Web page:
• 6. 6 The Frank Lloyd Wright Home and Studio The Home In 1889, when Frank Lloyd Wright was 22, he bought a piece of land in Oak Park, Illinois. He borrowed $5,000 from his employer, Louis Sullivan, paid for the lot and built a house for his 18-year-old bride, Catherine Tobin. The property was at the corner of Forest and Chicago Avenues. A few houses were already standing on Forest Avenue to the south. To the north there was only Illinois prairie. The design of the house was based on the Shingle style of architecture, popular in the Eastern part of the United States. The roof and walls were covered with cedar shingles. Wright liked the natural look that common brick and cedar shingles gave to the house. He used diamond-patterned, leaded glass to give texture to the windows. Despite his youth, Wright had strong ideas about architecture. He placed the fireplace in the center of the plan, at the "heart" of the home. He used wide doorways so that each room would not be a little box. Wright wanted to connect the spaces of the house by reducing the size and number of walls. Wright used his own house as a laboratory to experiment with new ideas. He designed skylights and indirect lighting. He used building materials in new and different ways. For example, the interior walls of the children's playroom are brick, not plaster. The playroom and a new dining room were added to the original house in 1895. The addition was needed because the family was growing quickly. Six Wright children grew up in this house. The dining room was Wright's first chance to design a total environment. He designed the furniture and the lighting to complement the architecture of the room. The Studio Wright built a studio adjacent to his home in 1898. He wanted to bring his family life and work together under one roof. The architecture of the studio was very different from other buildings. It told possible clients that this was not the place to come if they wanted an ordinary house. The studio includes a reception hall, two-story drafting room, library, and office. The studio is joined to the home by a passageway, which was built to enclose a tree growing on the site. Many important commissions were generated from the studio, including Unity Temple in Oak Park, Illinois, and the Frederick C. Robie House in Chicago. Several architects and draftsmen were employed at the studio; some became well known for their own work after they left Wright’s studio. In 1909, Wright left Oak Park himself and later closed the studio. In 1911, he remodeled the studio as a dwelling for his wife and children. Wright moved to Spring Green, Wisconsin, and built another home and studio called Taliesin. Teacher Packet The Frank Lloyd Wright Preservation Trust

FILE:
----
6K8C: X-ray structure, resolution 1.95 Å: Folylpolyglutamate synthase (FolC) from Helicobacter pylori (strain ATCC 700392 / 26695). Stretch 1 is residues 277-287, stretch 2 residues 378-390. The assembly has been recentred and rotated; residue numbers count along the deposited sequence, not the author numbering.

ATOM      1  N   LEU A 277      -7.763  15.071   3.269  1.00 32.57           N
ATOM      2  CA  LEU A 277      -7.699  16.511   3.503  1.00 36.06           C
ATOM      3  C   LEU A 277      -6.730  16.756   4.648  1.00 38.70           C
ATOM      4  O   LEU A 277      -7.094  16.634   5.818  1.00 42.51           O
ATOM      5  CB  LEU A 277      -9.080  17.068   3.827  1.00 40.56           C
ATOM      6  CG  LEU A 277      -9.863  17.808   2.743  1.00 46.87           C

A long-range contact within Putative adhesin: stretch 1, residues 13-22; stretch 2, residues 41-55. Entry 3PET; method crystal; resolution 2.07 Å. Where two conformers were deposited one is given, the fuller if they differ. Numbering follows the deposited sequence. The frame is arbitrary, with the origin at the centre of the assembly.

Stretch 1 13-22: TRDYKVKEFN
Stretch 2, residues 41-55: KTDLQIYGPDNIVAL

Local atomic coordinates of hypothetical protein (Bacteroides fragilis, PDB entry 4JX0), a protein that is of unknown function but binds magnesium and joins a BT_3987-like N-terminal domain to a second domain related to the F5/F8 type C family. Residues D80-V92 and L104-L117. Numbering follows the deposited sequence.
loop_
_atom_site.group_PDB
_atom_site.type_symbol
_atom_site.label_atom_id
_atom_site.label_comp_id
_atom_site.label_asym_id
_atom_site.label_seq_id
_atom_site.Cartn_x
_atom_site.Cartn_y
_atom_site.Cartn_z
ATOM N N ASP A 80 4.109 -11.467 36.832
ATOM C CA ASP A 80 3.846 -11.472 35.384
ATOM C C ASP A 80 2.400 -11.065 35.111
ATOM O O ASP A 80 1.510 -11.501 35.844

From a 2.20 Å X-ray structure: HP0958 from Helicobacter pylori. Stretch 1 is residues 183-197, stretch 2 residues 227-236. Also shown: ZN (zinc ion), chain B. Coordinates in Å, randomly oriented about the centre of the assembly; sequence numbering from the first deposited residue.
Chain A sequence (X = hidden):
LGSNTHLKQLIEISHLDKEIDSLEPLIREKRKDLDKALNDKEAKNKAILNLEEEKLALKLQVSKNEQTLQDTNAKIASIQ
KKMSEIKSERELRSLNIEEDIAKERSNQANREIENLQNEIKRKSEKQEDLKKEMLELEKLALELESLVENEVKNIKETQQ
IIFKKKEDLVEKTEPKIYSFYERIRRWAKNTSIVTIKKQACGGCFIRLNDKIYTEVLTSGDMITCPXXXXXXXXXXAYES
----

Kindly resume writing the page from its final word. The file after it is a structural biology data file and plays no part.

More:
• 7. 7 Frank Lloyd Wright’s Robie House The Robies Frederick C. Robie, born in 1876, was a Chicagoan of German heritage. He always wanted to become a “great manufacturer” and while still in college Robie went into the bicycle business. Eventually, he became quite successful. In 1902, he married Lora Hieronymous, and five years later the couple had their first child, Fred Jr. Their daughter, Lorraine, was born in December, 1909. Fred Robie was a sensible yet adventurous businessman. In 1908, he decided to have a “sturdy, functional and strikingly modern” home constructed for his family in Hyde Park, an elegant neighborhood and home to the campus of the University of Chicago. Robie picked the site at the corner of 58th Street and Woodlawn Avenue, which overlooked the grassy picturesque Midway Plaisance. Robie wanted a house with an abundance of light and great views of the surrounding neighborhood, yet one that also maintained his family’s privacy. He didn’t like small confining rooms and thought that flowing spaces were essential in a well designed home. He soon realized Frank Lloyd Wright was the architect who could provide these elements; they were all part of the Prairie style that Wright developed. The Robie House The Robie House site helped determine Wright’s plan. The corner lot is three times as long as it is wide. These dimensions caused Wright to think of the home in terms of long, narrow rectangles. In fact, the home consists primarily of two long and narrow “vessels,” each similar in shape to the hull of a ship, one set on top and slightly off-center of the other. When viewed from above, the two vessels are easy to see; however, from the street, each blends into the other, forming what looks like a single, continuous horizontal structure. The Robie House is constructed of red roman brick and was one of the first residences to incorporate steel beams into its design. These strong beams were necessary to create the cantilevered balconies, which appear to be suspended in mid-air. The ground floor of the home was designed to take the wear and tear of everyday use, with a billiard room, playroom, and service areas. The first floor contains the home’s formal areas, including the living and dining rooms. These stretch in opposite directions from a central fireplace, a typical device in Wright- designed homes. The first floor also contains a kitchen and guest room. The second floor contains the private family spaces: three bedrooms surrounding a central hall. The first floor features a long balcony that stretches nearly the entire length of the home. Teacher Packet The Frank Lloyd Wright Preservation Trust